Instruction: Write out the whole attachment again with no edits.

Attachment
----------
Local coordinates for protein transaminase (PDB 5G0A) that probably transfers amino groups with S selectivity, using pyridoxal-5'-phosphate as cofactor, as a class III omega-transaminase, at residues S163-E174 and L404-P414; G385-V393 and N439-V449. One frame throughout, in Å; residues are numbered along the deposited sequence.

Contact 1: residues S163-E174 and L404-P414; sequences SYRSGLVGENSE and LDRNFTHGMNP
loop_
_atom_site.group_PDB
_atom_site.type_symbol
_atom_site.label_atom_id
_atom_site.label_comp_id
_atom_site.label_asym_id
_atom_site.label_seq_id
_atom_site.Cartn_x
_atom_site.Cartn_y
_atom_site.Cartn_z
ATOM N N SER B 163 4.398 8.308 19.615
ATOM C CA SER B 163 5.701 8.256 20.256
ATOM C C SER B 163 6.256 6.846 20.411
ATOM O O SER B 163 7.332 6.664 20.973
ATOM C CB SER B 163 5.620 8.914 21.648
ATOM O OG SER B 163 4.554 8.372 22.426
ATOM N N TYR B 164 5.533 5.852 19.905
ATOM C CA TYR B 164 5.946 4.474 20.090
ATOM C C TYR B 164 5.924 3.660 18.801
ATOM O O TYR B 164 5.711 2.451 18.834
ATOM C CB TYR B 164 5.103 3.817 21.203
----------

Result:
Local coordinates for protein transaminase (PDB 5G0A) that probably transfers amino groups with S selectivity, using pyridoxal-5'-phosphate as cofactor, as a class III omega-transaminase, at residues S163-E174 and L404-P414; G385-V393 and N439-V449. One frame throughout, in Å; residues are numbered along the deposited sequence.

Contact 1: residues S163-E174 and L404-P414; sequences SYRSGLVGENSE and LDRNFTHGMNP
loop_
_atom_site.group_PDB
_atom_site.type_symbol
_atom_site.label_atom_id
_atom_site.label_comp_id
_atom_site.label_asym_id
_atom_site.label_seq_id
_atom_site.Cartn_x
_atom_site.Cartn_y
_atom_site.Cartn_z
ATOM N N SER B 163 4.398 8.308 19.615
ATOM C CA SER B 163 5.701 8.256 20.256
ATOM C C SER B 163 6.256 6.846 20.411
ATOM O O SER B 163 7.332 6.664 20.973
ATOM C CB SER B 163 5.620 8.914 21.648
ATOM O OG SER B 163 4.554 8.372 22.426
ATOM N N TYR B 164 5.533 5.852 19.905
ATOM C CA TYR B 164 5.946 4.474 20.090
ATOM C C TYR B 164 5.924 3.660 18.801
ATOM O O TYR B 164 5.711 2.451 18.834
ATOM C CB TYR B 164 5.103 3.817 21.203